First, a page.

"What is it with this masochistic obsession with endurance? End-to-end, Paris-Brest-Paris, the Race Across America – there is a mania for outlasting and overriding all the senses. My feeling is that when a malign fate ordains you to endure, then endure you must. But why do it out of choice? If the answer is ‘Because it’s there,’ then the sane response is no, it’s not there. You put it there."
About 7 years ago I did my first 300km ride. Tameem, Sheldon and I rode to Niagara Falls and back from Toronto. We all started doing bigger rides together so it was quite an accomplishment for everyone. About 260km into the ride Sheldon was cracked at a 7/11, questioning reality. I've never seen anything more beautiful in my life. I turn to Tameem and I say, “is this enough?” he says “more is never enough.” Those words stuck with me for the rest of the ride.
I found this is where the obsession began. The amazing part of cycling is the feeling of progression because once you start riding, you do your first 50km ride and then you keep thinking “I bet I can do more” and you keep increasing the distance. I see it all the time on Strava, everyone wants to beat their previous record. The same goes for me. I did 300km, I bet I can do 400 and 500 and then 600. When I finished my 600 last year, I was already planning where I would ride even further. There’s truly nothing more satisfying than a day spent on the bike (especially when it’s hot). I found that a lot of people limit themselves on what they can accomplish, they hear a certain number of kilometers and think that it’s crazy. Actually, it’s a lot simpler than you’d imagine. If you break a ride down by hours, stops and don’t worry about the distance, you’ll be done in no time. Setting out for a big ride can be daunting at first, but once you do your first one it won’t even be such a big deal anymore.
You can’t do big miles without some base fitness! If you’ve already had a glance at how to ride a century, then once you pass that, it’s time for this. The three of us prepared each weekend by riding at least 5-6 hours together every Saturday and Sunday before the 300km. The rule is you can ride 3 times the distance that you train for. So take your longest ride and multiply it by 3 and you should be able to do that. I don’t know why this is the rule but it seems to be pretty accurate.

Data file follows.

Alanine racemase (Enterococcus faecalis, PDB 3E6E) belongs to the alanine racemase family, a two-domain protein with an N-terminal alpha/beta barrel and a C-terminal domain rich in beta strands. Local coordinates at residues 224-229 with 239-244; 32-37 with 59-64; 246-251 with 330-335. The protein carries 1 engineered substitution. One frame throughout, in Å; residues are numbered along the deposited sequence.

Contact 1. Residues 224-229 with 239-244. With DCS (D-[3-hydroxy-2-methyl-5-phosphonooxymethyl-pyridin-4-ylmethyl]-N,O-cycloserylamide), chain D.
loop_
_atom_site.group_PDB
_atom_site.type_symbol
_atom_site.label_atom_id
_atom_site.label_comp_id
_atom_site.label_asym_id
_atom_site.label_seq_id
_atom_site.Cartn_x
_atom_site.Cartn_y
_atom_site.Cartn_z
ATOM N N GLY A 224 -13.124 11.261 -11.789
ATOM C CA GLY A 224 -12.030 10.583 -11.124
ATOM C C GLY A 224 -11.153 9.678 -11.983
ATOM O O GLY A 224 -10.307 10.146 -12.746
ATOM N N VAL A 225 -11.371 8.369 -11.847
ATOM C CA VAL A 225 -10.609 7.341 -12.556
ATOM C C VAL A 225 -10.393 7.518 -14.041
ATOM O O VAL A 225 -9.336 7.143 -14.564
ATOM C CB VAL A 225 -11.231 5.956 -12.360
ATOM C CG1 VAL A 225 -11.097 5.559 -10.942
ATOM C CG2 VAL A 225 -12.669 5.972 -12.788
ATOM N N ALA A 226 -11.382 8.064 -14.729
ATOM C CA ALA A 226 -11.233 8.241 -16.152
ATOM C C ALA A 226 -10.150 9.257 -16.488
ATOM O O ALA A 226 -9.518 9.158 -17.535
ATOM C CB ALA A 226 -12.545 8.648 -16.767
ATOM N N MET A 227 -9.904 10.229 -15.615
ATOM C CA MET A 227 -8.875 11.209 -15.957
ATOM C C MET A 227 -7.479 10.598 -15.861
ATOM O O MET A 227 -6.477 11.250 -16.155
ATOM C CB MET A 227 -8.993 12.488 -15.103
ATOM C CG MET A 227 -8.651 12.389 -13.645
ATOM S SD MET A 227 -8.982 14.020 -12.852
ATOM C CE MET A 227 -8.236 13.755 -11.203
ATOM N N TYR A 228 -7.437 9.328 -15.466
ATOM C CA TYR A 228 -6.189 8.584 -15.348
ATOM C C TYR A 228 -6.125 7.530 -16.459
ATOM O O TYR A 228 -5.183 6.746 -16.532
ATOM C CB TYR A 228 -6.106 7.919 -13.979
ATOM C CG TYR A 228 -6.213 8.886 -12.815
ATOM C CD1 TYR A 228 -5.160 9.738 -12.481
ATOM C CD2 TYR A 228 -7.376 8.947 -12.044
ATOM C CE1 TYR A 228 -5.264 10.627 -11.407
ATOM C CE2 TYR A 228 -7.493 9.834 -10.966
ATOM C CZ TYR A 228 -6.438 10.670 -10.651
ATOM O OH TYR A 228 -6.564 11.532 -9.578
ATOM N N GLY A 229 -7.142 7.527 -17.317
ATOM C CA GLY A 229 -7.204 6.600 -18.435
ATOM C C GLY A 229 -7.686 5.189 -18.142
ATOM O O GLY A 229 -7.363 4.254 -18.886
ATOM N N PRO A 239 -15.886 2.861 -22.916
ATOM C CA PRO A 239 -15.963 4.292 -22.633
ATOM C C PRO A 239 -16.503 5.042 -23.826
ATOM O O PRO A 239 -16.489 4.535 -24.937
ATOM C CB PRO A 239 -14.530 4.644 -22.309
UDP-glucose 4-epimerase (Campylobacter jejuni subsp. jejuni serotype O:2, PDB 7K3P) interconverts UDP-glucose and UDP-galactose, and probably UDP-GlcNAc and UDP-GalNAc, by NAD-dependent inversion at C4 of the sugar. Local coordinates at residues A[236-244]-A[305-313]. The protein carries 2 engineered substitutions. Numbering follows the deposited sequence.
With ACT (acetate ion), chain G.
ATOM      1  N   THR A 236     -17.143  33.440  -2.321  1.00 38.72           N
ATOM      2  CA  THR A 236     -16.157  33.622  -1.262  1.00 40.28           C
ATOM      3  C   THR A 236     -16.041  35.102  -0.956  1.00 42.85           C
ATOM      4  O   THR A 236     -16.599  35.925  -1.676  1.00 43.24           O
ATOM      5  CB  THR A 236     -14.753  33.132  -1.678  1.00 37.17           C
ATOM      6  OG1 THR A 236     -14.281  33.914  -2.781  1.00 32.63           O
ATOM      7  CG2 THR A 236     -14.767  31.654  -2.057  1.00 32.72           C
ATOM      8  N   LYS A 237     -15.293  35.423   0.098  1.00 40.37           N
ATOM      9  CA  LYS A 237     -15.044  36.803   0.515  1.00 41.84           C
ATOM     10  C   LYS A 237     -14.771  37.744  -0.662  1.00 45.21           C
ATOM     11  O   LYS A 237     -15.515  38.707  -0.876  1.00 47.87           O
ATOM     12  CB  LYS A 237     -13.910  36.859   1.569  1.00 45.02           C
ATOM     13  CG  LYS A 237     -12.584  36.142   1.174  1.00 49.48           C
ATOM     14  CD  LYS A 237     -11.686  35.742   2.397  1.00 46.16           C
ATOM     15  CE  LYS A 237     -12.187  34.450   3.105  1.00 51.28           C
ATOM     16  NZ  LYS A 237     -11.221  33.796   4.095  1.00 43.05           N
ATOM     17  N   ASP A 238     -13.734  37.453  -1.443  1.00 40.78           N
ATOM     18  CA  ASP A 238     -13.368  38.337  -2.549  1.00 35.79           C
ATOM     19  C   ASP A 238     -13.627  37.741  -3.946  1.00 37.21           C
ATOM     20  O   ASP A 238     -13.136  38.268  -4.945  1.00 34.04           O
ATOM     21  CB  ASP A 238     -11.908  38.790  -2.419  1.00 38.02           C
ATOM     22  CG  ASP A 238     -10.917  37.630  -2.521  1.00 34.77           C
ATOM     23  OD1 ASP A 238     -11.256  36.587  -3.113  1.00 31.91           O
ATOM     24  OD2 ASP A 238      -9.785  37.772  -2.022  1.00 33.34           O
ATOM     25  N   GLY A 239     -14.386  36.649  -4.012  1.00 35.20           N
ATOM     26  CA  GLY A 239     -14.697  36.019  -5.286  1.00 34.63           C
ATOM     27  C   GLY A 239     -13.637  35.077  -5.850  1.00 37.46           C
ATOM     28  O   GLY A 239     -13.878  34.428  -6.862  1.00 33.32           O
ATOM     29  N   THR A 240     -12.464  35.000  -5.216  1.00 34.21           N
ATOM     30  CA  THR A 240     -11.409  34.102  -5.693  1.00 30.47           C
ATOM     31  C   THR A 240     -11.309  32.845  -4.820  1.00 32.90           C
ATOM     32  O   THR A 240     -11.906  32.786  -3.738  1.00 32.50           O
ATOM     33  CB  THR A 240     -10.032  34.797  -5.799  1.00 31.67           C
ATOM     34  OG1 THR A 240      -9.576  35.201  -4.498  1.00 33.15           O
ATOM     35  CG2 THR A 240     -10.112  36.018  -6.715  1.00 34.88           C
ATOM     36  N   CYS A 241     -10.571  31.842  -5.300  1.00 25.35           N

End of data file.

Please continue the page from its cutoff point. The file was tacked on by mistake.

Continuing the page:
Everyone is different when it comes to eating on the bike so I’ll tell you how I prepare for a big ride, how I eat during and you can use it as a guideline. If I’m doing a ride over 10 hours I’ll eat well 2-3 days before, but not too much. What you eat is up to you, just make sure it has enough carbs. I like to load up on pasta and I’ll make sure I’m staying hydrated and drinking plenty of water. The day of the ride I’ll fill my bottles with diluted Gatorade (half water half Gatorade). I’ve experimented with drink mixes but this works the best for me, I’ll also skip breakfast. This sounds weird but I don’t like to overload on food in the morning. What I like to do is ride about 15-20km fasted and then stop to buy a bagel or something light and eat it while I ride. Now that I’m rolling I’ll try to eat every 1-1.5 hours. I don’t really like eating super dense energy bars but I’ll have 1-2 in my pockets just in case. When I plan my route I do it around certain bakeries/cafes where I can grab a sandwich or some pastries. Once it starts getting dark I like to eat more than I need to (maybe 1000 calories) or so and then I know I’m good for 2-3 hours.
If I have a distance in mind that I’m about to do, I like to visualize it throughout the week. I know it’s going to be a long ride but once I accept that, I’m good to go. As I start the ride and I know the route, I’ll usually go to a screen on my Garmin that doesn’t have distance on it (just power and time). I like to count the hours I have left Instead of seeing that I have 200km left to go, somehow it feels easier this way.
If you’re riding through the night it’s wise to bring proper lights. Anything over 400 lumens is overkill for the road but I like to use 1000 lumens and run it on the lowest setting (which is usually 200-250 lumens) and it lasts longer than the 400 version on its lowest setting. I bring two front lights (1000 lumen main and a 600-800 lumen backup). My rear one is a 120 lumen with an 80 lumen back up.
Spares and Additional clothing/weather
If I’m riding alone without any support I have a multi-tool with a chain breaker/spoke tool, spare links, 3 tubes, 2 c02 canisters, tire boot, patch kit and a mini pump in my pockets/saddle bag.
Unless it’s one of those days where it’s hot all day and night you’re going to need some layers! It’s all weather dependent but putting a pair of gloves, a cap, arm/leg warmers, and a wind jacket is highly recommended. If you have a clear lens for your glasses, bring that too. You’re going to need additional space so a bar bag or a bigger saddle bag should fit all your accessories/food. It’s a lot to carry but definitely worth it!
Riding at night
Everyone I talk to seems to be scared of riding at night but I haven’t had any issues with cars, if anything, I feel like they’re more attentive than during the day. Make sure your route has some form of a gas station to fill/fuel up.
Doing these rides is so special because you remember every detail of that day. You remember the suffering, the road, the weather — everything. Those intervals or 2-hour rides just pass by, it’s just another ride.